Indeed, during a hearing Friday that Trump did not attend, U.S. District Judge Tanya Chutkan made clear to his lawyers that their client would receive no special treatment just because he’s running for president.
“If that means he can’t say exactly what he wants to say about witnesses in this case, then that’s how it’s going to be,” Chutkan said.
Trump was contesting restrictions proposed by prosecutors who fear the former president’s penchant for picking fights on social media could be used to intimidate witnesses or disclose sensitive information.
The judge eventually issued an order later Friday restricting the disclosure of “sensitive materials,” including strict conditions on how the former president’s lawyers can share such information with their client.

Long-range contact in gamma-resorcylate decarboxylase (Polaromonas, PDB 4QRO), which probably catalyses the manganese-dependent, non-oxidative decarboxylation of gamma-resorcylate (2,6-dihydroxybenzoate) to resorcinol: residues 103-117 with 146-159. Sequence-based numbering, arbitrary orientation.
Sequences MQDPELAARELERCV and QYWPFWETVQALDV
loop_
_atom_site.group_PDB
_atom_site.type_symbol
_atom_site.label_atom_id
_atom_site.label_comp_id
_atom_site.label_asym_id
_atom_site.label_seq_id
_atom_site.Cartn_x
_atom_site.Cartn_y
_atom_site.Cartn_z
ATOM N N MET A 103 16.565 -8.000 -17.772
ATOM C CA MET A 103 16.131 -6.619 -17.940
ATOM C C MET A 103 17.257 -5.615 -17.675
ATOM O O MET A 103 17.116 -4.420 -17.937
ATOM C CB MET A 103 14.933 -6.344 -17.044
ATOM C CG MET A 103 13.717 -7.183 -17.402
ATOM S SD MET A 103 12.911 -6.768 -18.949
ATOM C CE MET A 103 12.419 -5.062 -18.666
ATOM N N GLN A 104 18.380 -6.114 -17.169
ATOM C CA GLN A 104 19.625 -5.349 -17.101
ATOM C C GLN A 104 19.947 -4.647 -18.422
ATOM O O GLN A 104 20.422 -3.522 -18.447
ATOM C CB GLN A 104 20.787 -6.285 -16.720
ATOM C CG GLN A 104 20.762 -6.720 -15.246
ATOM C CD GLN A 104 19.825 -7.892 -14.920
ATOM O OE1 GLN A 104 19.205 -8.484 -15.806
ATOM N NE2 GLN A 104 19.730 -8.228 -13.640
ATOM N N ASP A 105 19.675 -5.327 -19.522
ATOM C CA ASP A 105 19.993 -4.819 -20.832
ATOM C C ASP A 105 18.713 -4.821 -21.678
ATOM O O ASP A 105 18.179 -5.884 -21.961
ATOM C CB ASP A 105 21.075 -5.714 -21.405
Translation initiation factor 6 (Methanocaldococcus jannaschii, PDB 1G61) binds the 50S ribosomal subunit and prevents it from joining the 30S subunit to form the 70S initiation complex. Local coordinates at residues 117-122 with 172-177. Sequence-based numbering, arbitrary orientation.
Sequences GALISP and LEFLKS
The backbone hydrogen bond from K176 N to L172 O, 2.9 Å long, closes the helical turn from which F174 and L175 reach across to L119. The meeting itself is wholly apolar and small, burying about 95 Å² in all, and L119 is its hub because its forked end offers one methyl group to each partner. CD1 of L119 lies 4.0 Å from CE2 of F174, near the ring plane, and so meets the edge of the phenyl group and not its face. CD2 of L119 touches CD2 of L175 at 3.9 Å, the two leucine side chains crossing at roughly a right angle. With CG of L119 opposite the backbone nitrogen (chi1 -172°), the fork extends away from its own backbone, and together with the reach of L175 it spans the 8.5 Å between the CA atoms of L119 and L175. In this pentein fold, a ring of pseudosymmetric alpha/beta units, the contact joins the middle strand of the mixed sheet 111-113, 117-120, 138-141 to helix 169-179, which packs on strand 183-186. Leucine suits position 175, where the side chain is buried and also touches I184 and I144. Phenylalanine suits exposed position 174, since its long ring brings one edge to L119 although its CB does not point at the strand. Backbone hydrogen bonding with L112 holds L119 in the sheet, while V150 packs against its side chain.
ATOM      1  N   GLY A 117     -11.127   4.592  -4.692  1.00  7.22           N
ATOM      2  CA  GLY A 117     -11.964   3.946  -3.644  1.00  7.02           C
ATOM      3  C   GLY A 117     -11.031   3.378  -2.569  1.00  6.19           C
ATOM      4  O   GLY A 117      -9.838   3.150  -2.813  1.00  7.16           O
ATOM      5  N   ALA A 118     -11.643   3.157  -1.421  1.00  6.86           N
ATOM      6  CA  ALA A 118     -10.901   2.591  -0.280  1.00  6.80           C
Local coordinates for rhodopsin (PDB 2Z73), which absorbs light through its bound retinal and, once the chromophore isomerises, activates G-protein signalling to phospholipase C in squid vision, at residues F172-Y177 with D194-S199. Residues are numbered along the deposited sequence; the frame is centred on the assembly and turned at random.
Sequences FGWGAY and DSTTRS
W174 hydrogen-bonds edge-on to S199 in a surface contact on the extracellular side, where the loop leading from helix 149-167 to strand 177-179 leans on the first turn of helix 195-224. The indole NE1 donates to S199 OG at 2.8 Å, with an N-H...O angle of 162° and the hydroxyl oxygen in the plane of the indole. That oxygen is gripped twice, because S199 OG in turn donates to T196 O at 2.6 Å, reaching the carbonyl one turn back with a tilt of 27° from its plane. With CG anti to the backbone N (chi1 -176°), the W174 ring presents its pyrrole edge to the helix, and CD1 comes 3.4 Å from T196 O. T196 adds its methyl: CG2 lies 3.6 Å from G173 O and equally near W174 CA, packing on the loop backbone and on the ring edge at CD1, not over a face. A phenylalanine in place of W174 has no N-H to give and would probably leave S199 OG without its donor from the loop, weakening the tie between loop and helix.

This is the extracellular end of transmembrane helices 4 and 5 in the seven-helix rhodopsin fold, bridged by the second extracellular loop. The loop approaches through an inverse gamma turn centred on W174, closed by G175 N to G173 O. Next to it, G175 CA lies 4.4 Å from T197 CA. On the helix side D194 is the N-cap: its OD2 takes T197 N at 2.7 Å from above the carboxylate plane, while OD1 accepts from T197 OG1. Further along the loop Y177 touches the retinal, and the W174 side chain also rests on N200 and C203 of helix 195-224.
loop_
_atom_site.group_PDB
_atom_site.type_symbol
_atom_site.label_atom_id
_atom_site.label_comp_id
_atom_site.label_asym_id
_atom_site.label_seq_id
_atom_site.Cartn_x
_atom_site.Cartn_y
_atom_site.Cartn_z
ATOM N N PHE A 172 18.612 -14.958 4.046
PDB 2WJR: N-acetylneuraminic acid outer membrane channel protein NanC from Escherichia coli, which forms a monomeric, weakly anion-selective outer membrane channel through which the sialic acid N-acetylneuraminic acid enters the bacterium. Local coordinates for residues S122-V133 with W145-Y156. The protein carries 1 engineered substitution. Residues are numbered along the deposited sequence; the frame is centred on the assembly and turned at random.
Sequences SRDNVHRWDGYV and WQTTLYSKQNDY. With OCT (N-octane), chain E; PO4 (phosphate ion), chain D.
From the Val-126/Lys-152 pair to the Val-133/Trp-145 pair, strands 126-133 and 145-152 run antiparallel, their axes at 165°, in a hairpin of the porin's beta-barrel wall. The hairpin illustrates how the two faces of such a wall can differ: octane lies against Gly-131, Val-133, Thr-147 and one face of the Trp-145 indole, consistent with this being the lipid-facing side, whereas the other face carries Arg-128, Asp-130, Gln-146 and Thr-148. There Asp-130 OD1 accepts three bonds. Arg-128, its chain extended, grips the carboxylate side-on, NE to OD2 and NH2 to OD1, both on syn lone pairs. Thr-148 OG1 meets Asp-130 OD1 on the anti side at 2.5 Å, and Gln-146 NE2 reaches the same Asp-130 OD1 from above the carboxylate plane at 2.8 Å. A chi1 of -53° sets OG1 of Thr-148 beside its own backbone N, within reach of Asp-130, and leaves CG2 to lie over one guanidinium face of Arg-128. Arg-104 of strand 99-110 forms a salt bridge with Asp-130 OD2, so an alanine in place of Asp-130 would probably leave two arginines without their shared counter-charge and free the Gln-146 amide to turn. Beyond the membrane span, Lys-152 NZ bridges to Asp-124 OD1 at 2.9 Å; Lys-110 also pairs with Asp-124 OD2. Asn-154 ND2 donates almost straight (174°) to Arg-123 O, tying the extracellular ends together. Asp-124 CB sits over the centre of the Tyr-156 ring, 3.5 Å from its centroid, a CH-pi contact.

Trump is expressly forbidden from having access to a smartphone or other copying device while reviewing material. Counsel must also review his handwritten notes to ensure he does not copy down any “personally identifying information.”
Rarely does the sheer magnitude of a trial change how the legal system operates. But prosecuting a former U.S. president — let alone one as outspoken as Trump — is already proving seismic.
“This criminal trial is being conducted in the name of the people of the United States,” Neal Katyal, a former acting solicitor general and decorated D.C. litigator, wrote last week in the Washington Post.
“It is our tax dollars at work. We have a right to see it. And we have the right to ensure that rumour mongers and conspiracy theorists don’t control the narrative.”
James McCarten, The Canadian Press